First lady Melania Trump reportedly downplayed the Trump administration’s policy of separating families in immigration detention in a conversation that was secretly recorded in the summer of 2018 by her former friend and senior adviser Stephanie Winston Wolkoff.
In the recording, which was obtained by CNN, she suggests that the Obama administration had carried out family separations on a comparable scale — which is false.
“Give me a fucking break,” she told Wolkoff, who wrote a book about their decade-long relationship, Melania and Me. “Where they were saying anything when Obama did that?” she said, according to the CNN transcript.
Some families crossing the border really were separated under the Obama administration. But the practice was used in very limited circumstances, such as when officials suspected adults of child trafficking or other fraud. There is no evidence to suggest that the Obama administration separated families in numbers anywhere close to the more than 5,000 that were separated under Trump. It did not have a policy of separating families on a systematic basis, as the Trump administration did.
The first lady also suggests in the recording that the media was treating her as if she were to blame for the policy, and was refusing to do a story about her attempt to reunite one of the affected children with their mother.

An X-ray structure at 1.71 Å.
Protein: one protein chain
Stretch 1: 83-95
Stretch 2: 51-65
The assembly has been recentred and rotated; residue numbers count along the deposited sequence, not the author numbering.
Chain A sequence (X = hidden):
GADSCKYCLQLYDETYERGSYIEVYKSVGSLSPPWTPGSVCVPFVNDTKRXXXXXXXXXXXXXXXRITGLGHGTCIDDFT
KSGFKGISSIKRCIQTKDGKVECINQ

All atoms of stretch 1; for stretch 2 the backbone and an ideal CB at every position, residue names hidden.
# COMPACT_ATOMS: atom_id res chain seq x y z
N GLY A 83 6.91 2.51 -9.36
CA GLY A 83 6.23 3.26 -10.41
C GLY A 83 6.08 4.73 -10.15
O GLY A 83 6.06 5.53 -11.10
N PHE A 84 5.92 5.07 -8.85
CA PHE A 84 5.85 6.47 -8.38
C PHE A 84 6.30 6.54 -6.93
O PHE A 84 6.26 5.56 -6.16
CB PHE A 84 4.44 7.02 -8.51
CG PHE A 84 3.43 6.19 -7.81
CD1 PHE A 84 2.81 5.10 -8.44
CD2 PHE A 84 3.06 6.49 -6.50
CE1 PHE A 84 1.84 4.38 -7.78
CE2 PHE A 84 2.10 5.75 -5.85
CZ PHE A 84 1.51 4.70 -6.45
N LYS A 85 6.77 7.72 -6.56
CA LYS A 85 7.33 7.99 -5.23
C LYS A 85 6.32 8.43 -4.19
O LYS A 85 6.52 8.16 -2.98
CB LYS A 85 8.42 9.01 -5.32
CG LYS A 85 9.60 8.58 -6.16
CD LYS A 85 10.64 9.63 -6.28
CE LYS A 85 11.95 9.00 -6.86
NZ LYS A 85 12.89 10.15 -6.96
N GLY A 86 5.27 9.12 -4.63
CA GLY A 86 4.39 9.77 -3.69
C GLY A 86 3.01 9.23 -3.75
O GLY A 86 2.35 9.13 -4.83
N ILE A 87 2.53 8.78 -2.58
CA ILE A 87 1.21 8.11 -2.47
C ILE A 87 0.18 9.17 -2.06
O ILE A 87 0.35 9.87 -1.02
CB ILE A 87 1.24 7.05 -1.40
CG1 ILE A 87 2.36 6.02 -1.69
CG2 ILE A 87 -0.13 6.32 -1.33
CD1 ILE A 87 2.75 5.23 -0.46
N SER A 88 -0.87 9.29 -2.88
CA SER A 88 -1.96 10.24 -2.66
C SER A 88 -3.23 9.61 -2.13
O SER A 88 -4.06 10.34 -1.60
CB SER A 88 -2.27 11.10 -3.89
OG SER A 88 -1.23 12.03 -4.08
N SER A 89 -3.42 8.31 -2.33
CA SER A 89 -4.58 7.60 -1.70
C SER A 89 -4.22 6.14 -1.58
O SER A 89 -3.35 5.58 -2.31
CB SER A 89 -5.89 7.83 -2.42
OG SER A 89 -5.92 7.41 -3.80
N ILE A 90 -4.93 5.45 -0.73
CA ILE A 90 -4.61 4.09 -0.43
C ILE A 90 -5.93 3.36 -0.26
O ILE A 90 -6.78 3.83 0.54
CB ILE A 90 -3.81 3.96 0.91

“They say I’m complicit. I’m the same like him, I support him. I don’t say enough, I don’t do enough where I am,” she said. “I was trying to get the kid reunited with the mom. I didn’t have a chance — needs to go through the process and through the law.”
In another recording, also obtained by CNN, she claims that many of the migrant families arriving at the southern border have been coached on how to fraudulently obtain asylum.
“A lot of like moms and kids they are teached how to do it. They go over and they say like, ‘Oh, we will be killed by a gang member, we will be, you know, it’s so dangerous,’” Trump said. “So they are allowed to stay here.”
“They could easily stay in Mexico but they don’t want to stay in Mexico because Mexico doesn’t take care of them the same as America does,” she adds.
But there is no evidence suggesting that asylum fraud occurs on a wide scale. The Trump administration has often cited the national asylum grant rate, which is currently about 12 percent, in arguing that most asylum claims are illegitimate, but that’s disingenuous: Being denied asylum says nothing about the credibility of an asylum seeker’s underlying account. Rather, it simply means that an immigration judge has found that they don’t qualify for the specific kind of protection afforded under the law.
The first lady also claims in the recording that migrant children are treated well in the detention centers where they are housed, judging by their reaction when they arrive. But courts and media reports have repeatedly found otherwise, describing cases of children who were forced to sleep on concrete floors with nothing but mylar blankets to keep them warm in holding cells nicknamed “hieleras” — Spanish for “ice boxes” — and who were not given even basic hygiene products, like toothbrushes and soap.